Evidence of our Culture of Punishment

While most readers of the viral blog, “I am Adam Lanza’s Mother” (http://is.gd/37Hw8n) were overcome with empathy for this mother of a reportedly mentally ill son and christened her a national heroine, I had a different take. I could not help but see it all from her son’s perspective.

The author, Liza Long, and mother of “Michael,” makes a strong case for mental health advocacy. Mental illness must be confronted. Policy change is long over due. These children need help. While I hope the Newtown tragedy heightens this conversation, I have a more complex bone to pick. If we are to lay blame for the Newtown tragedy, it needs to go to our parenting culture of punishment.

Long’s son undoubtedly has impulse problems, uncontrollable anger, a possible mental condition, and as she says, “The chaotic environment exacerbates MichaelYelling’s sensitivity to sensory stimuli…” He appears to be a highly volatile child who desperately needs sensitive care.

However what he received, as his mother writes, is threat after threat—the go-to technique to get children to obey, thanks to our culture of punishment. From time immemorial, parents have been influenced to use manipulative, coercive techniques (time out, grounding, threatening, taking privileges,) to get children to do our bidding.

Long first threatened her son with taking away his electronics when he impulsively swore at her in anger over not getting to wear his blue pants. He attempted to get her to renege with an apology, which was not accepted. When her continued threat provoked, “Then I’m going to kill myself,” she threatened to take him to the mental hospital, at which point he screamed, “No! You can’t do that to me! You’re sending me to hell! You’re sending me straight to hell!”

Long took Michael to the hospital where the police took him in, kicking and screaming. While we can all identify with Long’s frustration, exhaustion, and anger, Michael’s terror was palpable to me. The Michaels of the world need a different response from their most important people. We cannot retaliate and expect our children to be the adults first.

We are a society of walking wounded—victims of our culture of punishment, taught from an early age that bad behavior means a bad child. It is from these wounds that we pass the punishment torch on to the next generation—and so it goes. Parents are ashamed to admit that blame, criticism and manipulation never work.

Had Liza Long accessed parent education and a supportive network in her son’s early childhood, she could acknowledge—not blame—his frustration, short fuse, and volatile nature; and thus be more likely to help him contain it. With compassion and awareness of warning signs, she might understand the dangers he perceives, and offer support and safety. But not until she feels supported and safe.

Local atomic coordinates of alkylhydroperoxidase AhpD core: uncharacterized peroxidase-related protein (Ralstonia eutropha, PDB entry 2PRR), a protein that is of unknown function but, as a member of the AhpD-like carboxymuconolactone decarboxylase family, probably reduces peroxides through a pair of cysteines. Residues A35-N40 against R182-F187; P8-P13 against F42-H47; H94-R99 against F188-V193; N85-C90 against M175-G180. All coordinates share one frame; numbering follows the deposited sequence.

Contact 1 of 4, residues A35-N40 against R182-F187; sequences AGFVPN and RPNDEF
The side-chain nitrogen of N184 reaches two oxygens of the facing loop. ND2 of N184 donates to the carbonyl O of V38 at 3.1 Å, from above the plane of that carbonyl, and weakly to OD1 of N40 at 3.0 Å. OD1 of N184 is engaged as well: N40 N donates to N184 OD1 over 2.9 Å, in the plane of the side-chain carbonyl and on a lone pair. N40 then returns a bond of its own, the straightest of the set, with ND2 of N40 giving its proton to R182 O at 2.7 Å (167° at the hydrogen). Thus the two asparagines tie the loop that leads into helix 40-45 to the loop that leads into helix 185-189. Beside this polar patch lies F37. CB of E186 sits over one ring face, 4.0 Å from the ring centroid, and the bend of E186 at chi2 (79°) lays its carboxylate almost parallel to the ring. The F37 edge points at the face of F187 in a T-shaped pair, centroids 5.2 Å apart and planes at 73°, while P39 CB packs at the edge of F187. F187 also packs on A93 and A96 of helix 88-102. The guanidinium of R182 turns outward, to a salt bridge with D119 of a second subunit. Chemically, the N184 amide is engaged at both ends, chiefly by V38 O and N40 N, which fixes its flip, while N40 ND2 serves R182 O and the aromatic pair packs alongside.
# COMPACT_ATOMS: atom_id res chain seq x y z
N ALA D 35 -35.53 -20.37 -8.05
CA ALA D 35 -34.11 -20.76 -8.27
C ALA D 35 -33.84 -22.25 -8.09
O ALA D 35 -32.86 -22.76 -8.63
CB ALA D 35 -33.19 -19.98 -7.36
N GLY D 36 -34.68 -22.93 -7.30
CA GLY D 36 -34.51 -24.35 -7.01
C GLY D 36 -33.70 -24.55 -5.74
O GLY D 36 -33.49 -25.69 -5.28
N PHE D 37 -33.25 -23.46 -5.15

Michael will never be an easy child, but if his behavior was seen as a clue to deep hurt and fear, he might be able to learn coping skills, and his mother wouldn’t fear his future as a mass murderer.

Every public school must offer affordable parent education for every parent. It needs to become ubiquitous. Parenting is a hard job. It often feels impossible because our culture has a stigma about parenting. As long as we see parent education as only needed for “that” parent, the “bad” parent, society will not change. The job of parenting deserves all the help and education our society can offer.


2 thoughts on “Evidence of our Culture of Punishment

  1. I have been reading your blogs and trying to change my thinking about parenting. Although I have seen some changes and am generally a lot more contented and satisfied with life with my kids, I still sometimes feel a bit confused when it comes to what society/school says about consequences and boundaries. For example, what does allowing feelings and expressions of anger mean when a teen shouts and calls you names? Of course, I tell him that it is OK to feel frustrated but it’s not OK to shout and call me “stupid”. But friends tell me that if I don’t impose consequences, I am letting him “get away” with it. Then recently, my 11 year old son hit me repeatedly when he was frustrated about being told to put away his plate. I understand that my kids are hyper-sensitive to blame because of traumatic incidences from the past, with an angry and controlling father. But sometimes I don’t know how to balance that knowledge with giving them the message that hitting and yelling are not OK, apart from verbally telling them that.

    1. Annie – this is where parenting must turn to us. You can tell your kids over and over that its not ok to call you names or hit you. But you must be clear that within yourself that you do not deserve this treatment. Stop it in the moment and say, “I will not allow you to hit me and I certainly hope you do not ever allow anyone to hit you.” You must be strong, firm and clear that you will not take it from them–the same way you would be if a friend suddenly hit you. Allowing their feelings in no way means subverting your own.

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